But physics does not have to be complete for us to accept determinism on a macro level.
Clearly, Coyne believes that there is determinism at the macro-level, which I take to be the level of ordinary objects such as we use in our everyday lives. He is not alone in that belief in determinism. It is a view I often hear.
That view is false.
The evidence from physics is clear.
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January 28, 2013
While my title line might seem dramatic, I want to be clear that this post is not intended as a criticism of Kepler, or of Kepler’s laws. Rather, it is critical of the view that scientific laws are true descriptions of the world. This post is intended as part of my series on how science works. My aim is to describe my own understanding of Kepler’s laws.
The basis of Kepler’s laws
In case some of my readers are not familiar with them, Kepler’s laws are an attempt to account for the motion of the planets in our solar system. Kepler’s laws were preceded by the Ptolemaic idea that the planets moved in cycles and epicycles. Galileo argued, instead for the idea of Copernicus, that the planets traveled in circular paths around the sun. I presume that Kepler was looking for something a little more precise than the Copernican circles.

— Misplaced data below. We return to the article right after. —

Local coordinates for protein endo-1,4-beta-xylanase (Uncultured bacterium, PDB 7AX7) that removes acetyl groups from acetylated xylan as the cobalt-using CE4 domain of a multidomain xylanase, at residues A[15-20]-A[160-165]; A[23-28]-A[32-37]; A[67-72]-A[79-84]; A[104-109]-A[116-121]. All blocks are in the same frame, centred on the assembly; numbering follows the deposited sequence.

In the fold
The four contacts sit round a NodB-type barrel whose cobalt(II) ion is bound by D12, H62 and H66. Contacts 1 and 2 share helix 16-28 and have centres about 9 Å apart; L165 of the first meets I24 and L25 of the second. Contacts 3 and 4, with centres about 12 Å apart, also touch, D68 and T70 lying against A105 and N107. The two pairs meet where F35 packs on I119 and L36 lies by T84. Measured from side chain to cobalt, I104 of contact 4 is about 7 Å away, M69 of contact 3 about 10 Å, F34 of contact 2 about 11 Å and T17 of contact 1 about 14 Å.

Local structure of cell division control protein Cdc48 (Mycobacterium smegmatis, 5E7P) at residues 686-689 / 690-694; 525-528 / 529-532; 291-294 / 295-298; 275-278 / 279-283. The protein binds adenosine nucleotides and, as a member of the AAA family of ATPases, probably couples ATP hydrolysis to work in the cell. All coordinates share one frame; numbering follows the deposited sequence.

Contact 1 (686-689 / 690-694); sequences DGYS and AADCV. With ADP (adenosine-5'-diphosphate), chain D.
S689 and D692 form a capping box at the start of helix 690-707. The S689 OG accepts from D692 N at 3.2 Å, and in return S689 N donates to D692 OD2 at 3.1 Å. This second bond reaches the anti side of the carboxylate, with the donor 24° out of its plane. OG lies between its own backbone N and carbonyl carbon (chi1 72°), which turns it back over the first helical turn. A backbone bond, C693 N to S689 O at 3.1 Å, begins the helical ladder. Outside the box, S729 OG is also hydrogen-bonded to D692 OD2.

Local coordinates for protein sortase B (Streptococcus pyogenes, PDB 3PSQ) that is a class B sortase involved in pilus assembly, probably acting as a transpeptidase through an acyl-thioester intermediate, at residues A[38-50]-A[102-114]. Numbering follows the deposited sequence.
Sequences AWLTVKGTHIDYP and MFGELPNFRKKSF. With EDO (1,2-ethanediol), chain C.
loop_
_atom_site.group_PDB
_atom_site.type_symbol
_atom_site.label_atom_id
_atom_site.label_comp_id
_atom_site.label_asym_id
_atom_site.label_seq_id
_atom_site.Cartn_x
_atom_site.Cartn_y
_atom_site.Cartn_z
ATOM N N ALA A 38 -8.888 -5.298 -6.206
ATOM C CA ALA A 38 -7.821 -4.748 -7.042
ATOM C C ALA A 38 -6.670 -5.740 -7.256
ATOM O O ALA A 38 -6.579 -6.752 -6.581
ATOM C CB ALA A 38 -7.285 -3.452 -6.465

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January 10, 2013
In this post, I shall argue against induction. Specifically, I shall argue against what I referred to as “philosophic induction” in a recent post. My earlier post — “All emeralds are green” — was intended to illustrate the view that I shall be presenting here. I suggest you read that now, if you have not already done so. Throughout this post, I shall assume familiarity with that story.
That emeralds are green has sometimes been used to illustrate the idea of induction. Presumably, the argument would be:
- All the many emeralds that I have seen were green;
- Therefore all emeralds are green.
Interestingly, emeralds were also used by Nelson Goodman in his skeptical “grue” argument.